Hello Middleburg! I speak here, I hope simply, as a citizen, not just a former town official. Today, I would like to discuss the draft Middleburg Comprehensive Plan as that compares to its predecessor.

First, I will describe the current, soon to be replaced, Comprehensive Plan. That plan comprised seven chapters: Natural and Environmental Resources, Historic Resources, Population and Housing, Business and Employment, Community Facilities and Services, Land Use, and Transportation. It also includes an Introduction, and as required by statute a Town Zoning Map. The 2002 Plan covers 73 (81/2 by 11 inch) pages. The chapters consist of background or introduction, subject matter defining the chapter, one or more goals, objectives, and numerous policies for implementation.

Planning Commission members wrote most of this plan, who relied on staff help – primarily the Town Planner and Zoning Administrator, Martha Semmes. The members each volunteered to draft test for subjects addressed by each chapter as we discussed them. These meetings were all open to the public, but we received only modest public input. However, the commission wrote the plan to defend the rural and historic aspects of the Town, with a desire to protect its cultural aspects, such as the regional hunt and bucolic aspects of a small village. We got transportation data from Virginia, input, and advice from the town engineer and from the US Census (1980 and 1990).

The Planning Commission held public hearings and presented its draft to the Council in 2000. After almost two years of public comment, council discussions and public hearings, as well as review by the Town Attorney, the Town Council adopted the Plan unanimously in February 2002.

The draft Comprehensive Plan, finalized by the Planning Commission in May 2019 has numerous changes; in many ways, it is a complete re-write. This is appropriate, as was the 2000-2002 draft, although it adhered more to the basic format of its predecessors. This Plan comprises essentially the same set of chapters and covers 42 (17 by 11 inch) pages. I assume it incorporates the same Zoning Map in its last modified iteration (it is not in the electronic document I downloaded from the Town’s web site). The new 17×11 inch format is difficult to read electronically, so I have not concluded my analysis (I have paper copies of the 1986 and 1991 Plans as well as the 2002 Plan).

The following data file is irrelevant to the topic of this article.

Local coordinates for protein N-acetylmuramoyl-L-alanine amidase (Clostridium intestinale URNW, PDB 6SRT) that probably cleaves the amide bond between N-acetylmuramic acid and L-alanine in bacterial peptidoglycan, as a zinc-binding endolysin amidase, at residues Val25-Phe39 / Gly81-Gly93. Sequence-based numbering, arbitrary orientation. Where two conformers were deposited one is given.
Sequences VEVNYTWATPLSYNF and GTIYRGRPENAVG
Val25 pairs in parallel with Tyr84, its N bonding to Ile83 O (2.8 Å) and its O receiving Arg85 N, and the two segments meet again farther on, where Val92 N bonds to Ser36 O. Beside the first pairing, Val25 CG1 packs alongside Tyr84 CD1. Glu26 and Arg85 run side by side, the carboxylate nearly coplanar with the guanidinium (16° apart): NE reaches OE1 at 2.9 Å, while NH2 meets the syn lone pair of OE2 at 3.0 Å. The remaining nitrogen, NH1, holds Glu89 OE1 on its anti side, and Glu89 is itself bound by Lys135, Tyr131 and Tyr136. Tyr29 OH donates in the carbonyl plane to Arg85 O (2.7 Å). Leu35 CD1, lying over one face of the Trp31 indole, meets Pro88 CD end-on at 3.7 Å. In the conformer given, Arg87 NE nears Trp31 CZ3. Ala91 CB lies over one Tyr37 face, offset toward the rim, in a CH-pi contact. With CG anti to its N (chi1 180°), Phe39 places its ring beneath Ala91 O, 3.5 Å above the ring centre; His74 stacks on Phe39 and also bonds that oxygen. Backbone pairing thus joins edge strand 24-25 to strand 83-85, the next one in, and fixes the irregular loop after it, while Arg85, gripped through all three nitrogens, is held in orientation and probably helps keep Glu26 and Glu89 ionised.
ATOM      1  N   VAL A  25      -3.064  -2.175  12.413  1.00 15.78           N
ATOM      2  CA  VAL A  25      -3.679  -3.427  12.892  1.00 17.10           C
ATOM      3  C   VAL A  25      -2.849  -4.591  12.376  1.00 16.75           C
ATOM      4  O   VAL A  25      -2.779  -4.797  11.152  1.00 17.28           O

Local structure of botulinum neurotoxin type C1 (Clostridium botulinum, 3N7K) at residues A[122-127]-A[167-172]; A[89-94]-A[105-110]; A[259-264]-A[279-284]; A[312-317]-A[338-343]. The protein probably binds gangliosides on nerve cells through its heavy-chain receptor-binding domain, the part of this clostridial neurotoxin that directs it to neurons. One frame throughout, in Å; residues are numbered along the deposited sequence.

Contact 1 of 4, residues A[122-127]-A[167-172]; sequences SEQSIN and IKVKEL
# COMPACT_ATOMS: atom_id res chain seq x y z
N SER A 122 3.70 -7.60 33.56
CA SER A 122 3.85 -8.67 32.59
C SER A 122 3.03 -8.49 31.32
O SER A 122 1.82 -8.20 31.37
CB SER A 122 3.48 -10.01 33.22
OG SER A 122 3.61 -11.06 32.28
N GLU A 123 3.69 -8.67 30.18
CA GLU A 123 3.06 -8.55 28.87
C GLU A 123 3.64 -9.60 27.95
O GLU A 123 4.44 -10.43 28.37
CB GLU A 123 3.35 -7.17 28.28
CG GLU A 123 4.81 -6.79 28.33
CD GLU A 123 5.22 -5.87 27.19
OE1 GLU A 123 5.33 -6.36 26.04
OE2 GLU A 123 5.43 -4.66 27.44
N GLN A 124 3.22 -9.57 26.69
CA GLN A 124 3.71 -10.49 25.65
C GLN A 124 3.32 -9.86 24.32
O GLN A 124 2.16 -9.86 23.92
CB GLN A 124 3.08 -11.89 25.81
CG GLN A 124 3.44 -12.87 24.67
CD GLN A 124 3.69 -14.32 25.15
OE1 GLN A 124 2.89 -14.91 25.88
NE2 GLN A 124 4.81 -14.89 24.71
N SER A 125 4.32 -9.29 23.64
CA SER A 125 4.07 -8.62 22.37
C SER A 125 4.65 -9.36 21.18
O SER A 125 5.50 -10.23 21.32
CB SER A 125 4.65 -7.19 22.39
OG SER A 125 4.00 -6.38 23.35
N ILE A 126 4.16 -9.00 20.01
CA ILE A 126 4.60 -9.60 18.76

The acknowledgments in the draft Comprehensive Plan include The Berkeley Group and LDPA (Land Planning & Design Associates), who I assume produced the numerous graphics and provided professional assistance to William Moore, the current Town Planner, to direct the Planning Commission in producing this draft. This is a return to the Plans produced in 1986 and 1991, which also relied on outside professional assistance. The graphics in this new draft far outstrip previous versions, which mostly reflect the limitations of Microsoft Office of their times. I find it difficult to discern how much text Planning Commissioners wrote in this draft, although I am certain they discussed and edited all of it.

At this point, my greatest impression is that this is a more neutral plan, with each chapter simplified to a goal with two or three strategies (and impressive graphics). I am also disappointed that it is difficult to read in its electronic form due to its double-sized page format. However, the draft Plan will get a more thorough review over the next month and I plan to address it more substantively in my July column.

That is my opinion. Do you find this informative? Do you have questions or ideas you want me to address in a future column? I would love to hear your comments, suggestions, and questions, so please send them to the Eccentric!